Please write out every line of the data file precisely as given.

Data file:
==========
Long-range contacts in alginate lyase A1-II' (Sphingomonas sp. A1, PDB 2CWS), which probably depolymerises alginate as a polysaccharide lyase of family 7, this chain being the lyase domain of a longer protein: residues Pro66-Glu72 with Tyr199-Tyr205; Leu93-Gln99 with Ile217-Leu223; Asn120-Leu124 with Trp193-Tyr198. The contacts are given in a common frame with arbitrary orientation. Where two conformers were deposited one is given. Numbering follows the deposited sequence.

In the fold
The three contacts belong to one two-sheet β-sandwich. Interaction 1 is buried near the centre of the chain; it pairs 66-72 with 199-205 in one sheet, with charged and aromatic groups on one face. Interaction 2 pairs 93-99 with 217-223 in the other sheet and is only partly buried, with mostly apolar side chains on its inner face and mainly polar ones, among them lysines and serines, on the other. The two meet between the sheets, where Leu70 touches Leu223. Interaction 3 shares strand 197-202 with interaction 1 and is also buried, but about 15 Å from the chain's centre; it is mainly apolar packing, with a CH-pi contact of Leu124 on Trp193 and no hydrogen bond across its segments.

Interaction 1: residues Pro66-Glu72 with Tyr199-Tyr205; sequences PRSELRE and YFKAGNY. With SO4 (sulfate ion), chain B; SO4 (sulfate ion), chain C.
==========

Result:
Long-range contacts in alginate lyase A1-II' (Sphingomonas sp. A1, PDB 2CWS), which probably depolymerises alginate as a polysaccharide lyase of family 7, this chain being the lyase domain of a longer protein: residues Pro66-Glu72 with Tyr199-Tyr205; Leu93-Gln99 with Ile217-Leu223; Asn120-Leu124 with Trp193-Tyr198. The contacts are given in a common frame with arbitrary orientation. Where two conformers were deposited one is given. Numbering follows the deposited sequence.

In the fold
The three contacts belong to one two-sheet β-sandwich. Interaction 1 is buried near the centre of the chain; it pairs 66-72 with 199-205 in one sheet, with charged and aromatic groups on one face. Interaction 2 pairs 93-99 with 217-223 in the other sheet and is only partly buried, with mostly apolar side chains on its inner face and mainly polar ones, among them lysines and serines, on the other. The two meet between the sheets, where Leu70 touches Leu223. Interaction 3 shares strand 197-202 with interaction 1 and is also buried, but about 15 Å from the chain's centre; it is mainly apolar packing, with a CH-pi contact of Leu124 on Trp193 and no hydrogen bond across its segments.

Interaction 1: residues Pro66-Glu72 with Tyr199-Tyr205; sequences PRSELRE and YFKAGNY. With SO4 (sulfate ion), chain B; SO4 (sulfate ion), chain C.